“Just what do you think you're doing, Dave?”
– HAL 9000 from 2001: A Space Odyssey
Thematically, the novels explore the origins and emergence of consciousness in a variety of scenarios – in a 16-year old blind girl (named Caitlin Decter) who has regained her sight through a revolutionary technological breakthrough, in a highly intelligent hybrid chimpanzee-bonobo named Hobo, in a group of Chinese freedom bloggers, and lastly – and most significantly – in a nascent super-intelligence that has somehow gained consciousness in cyberspace.
That super-intelligence is called Webmind, and although all it wants to do is “maximize the net happiness in the world,” paranoid and fearful government officials (specifically in America and China) see it as a threat and want to find a way to kill it before evolves beyond their control – even if it’s godlike existence will undoubtedly improve and advance humankind. (Webmind, for example, found a cure for cancer in six minutes.)
There are certainly many notable benevolent artificial intelligences in science fiction – the positronic robots in Asimov’s Robot saga, the Minds from Ian M. Banks’s Culture novels, etc.) – but AIs are oftentimes portrayed as fatally flawed or downright evil, like the smart machines referenced in Frank Herbert’s Dune sequence, or the nanomophic T-1000s from the Terminator flicks, or HAL 9000 from 2001: A Space Odyssey.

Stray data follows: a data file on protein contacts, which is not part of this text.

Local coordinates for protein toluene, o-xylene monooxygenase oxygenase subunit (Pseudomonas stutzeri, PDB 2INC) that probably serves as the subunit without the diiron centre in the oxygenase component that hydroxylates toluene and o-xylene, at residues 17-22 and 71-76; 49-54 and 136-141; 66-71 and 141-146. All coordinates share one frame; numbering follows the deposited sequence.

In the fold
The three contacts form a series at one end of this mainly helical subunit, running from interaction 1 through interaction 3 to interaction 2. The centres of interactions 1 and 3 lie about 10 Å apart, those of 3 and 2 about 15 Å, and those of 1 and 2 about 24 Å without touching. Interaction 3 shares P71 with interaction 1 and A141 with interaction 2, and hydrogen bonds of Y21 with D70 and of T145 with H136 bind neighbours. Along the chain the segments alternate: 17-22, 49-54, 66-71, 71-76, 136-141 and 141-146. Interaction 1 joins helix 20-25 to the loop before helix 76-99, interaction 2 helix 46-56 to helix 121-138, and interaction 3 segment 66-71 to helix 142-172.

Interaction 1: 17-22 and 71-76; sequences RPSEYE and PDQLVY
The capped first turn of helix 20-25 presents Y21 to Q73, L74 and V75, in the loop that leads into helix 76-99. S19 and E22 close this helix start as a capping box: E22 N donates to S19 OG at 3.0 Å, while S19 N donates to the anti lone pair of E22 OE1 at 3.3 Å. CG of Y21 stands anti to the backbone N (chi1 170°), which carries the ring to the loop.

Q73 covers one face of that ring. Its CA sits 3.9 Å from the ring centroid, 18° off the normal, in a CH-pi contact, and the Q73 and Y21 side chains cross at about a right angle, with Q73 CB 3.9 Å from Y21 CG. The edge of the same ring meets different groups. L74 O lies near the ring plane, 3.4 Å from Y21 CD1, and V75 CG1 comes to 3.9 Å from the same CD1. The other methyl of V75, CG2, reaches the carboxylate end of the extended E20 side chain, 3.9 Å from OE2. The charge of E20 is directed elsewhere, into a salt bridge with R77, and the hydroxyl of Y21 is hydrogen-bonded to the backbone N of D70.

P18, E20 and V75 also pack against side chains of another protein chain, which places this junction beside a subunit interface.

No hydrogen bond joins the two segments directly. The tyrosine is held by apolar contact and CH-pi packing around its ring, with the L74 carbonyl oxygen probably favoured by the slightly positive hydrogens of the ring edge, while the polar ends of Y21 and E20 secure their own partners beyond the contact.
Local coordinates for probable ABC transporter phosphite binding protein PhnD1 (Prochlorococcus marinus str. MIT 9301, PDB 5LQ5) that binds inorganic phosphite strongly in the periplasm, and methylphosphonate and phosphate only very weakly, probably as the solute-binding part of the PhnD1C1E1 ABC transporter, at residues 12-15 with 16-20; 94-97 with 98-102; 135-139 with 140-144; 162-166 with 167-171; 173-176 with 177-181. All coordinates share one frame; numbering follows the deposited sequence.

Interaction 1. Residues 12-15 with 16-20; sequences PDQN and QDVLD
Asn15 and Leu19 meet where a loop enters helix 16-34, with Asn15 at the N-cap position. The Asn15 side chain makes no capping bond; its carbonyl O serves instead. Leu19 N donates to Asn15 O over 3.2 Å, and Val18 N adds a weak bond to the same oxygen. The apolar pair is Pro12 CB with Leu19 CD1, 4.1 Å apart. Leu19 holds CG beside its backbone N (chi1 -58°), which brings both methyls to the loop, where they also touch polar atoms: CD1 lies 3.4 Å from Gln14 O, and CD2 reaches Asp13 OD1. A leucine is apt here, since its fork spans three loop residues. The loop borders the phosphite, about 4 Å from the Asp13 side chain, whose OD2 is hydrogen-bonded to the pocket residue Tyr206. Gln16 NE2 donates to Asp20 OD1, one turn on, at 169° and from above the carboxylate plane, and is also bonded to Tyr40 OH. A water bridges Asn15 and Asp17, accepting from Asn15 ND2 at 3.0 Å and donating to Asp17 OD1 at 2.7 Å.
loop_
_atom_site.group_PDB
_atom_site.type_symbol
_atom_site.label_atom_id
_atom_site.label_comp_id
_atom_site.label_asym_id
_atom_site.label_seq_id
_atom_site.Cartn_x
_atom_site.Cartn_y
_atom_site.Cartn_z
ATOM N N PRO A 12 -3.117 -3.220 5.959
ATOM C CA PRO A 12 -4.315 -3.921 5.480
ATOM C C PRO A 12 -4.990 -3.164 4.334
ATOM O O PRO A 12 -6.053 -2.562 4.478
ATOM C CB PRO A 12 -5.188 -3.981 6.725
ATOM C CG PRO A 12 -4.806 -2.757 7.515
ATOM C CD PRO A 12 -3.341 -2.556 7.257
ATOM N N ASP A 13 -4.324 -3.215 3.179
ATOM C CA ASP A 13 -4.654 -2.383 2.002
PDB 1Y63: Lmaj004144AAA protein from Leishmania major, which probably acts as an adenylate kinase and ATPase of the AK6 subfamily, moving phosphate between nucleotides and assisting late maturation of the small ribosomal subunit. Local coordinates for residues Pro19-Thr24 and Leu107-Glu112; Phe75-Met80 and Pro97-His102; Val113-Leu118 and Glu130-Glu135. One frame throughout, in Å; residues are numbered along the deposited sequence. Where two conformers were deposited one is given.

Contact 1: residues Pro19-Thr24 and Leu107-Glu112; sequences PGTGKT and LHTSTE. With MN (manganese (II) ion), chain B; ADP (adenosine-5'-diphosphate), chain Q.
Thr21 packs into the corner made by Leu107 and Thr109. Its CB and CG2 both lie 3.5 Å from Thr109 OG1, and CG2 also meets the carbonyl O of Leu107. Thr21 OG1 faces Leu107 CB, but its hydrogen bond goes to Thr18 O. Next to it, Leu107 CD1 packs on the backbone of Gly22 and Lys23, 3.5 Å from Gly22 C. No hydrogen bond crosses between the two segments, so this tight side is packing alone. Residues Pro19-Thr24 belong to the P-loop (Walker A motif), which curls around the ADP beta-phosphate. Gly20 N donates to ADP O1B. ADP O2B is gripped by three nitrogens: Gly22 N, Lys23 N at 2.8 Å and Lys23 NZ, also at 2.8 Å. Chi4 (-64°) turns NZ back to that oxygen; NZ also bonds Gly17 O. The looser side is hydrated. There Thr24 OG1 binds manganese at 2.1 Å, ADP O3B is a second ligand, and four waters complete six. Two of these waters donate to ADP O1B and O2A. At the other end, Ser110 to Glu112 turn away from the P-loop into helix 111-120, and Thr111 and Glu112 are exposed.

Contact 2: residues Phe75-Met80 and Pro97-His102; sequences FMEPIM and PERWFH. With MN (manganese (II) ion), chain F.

As a race, we’re afraid of what we don’t understand: our first reaction is to reject something – or kill it. That’s the ultimate question in Sawyer’s trilogy – will our ignorance and fear doom us to self-destruction? Or will we embrace the coming Singularity and truly evolve? Can we survive “the advent of Webmind – survive the coming of superintelligence, survive being dethroned from our lofty position as the smartest things on Earth – survive all that with our fundamental humanity intact”?
This trilogy doesn’t portray humankind in the best of lights but there is an undeniable sense of optimism at work, an irrepressible hope. These novels will change the way you look at the world – and if the epilogue of WWW: Wonder doesn’t deeply affect you, doesn’t utterly blow you away, chances are good that you aren’t human…
The title of this novel says it all… readers looking for that glorious sense of wonder missing in much of contemporary science fiction will find that and more in this outstanding trilogy. A literary beacon of light in a genre dominated, at least recently, by doom and gloom.
“Get your… intangible hyperlinks off me, you damn dirty… world-spanning ethereal… thingamajig.”
Paul Goat Allen has been a full-time book reviewer specializing in genre fiction for almost the last two decades and has written more than 6,000 reviews for companies like Publishers Weekly, The Chicago Tribune, and BarnesandNoble.com. In his free time, he reads.
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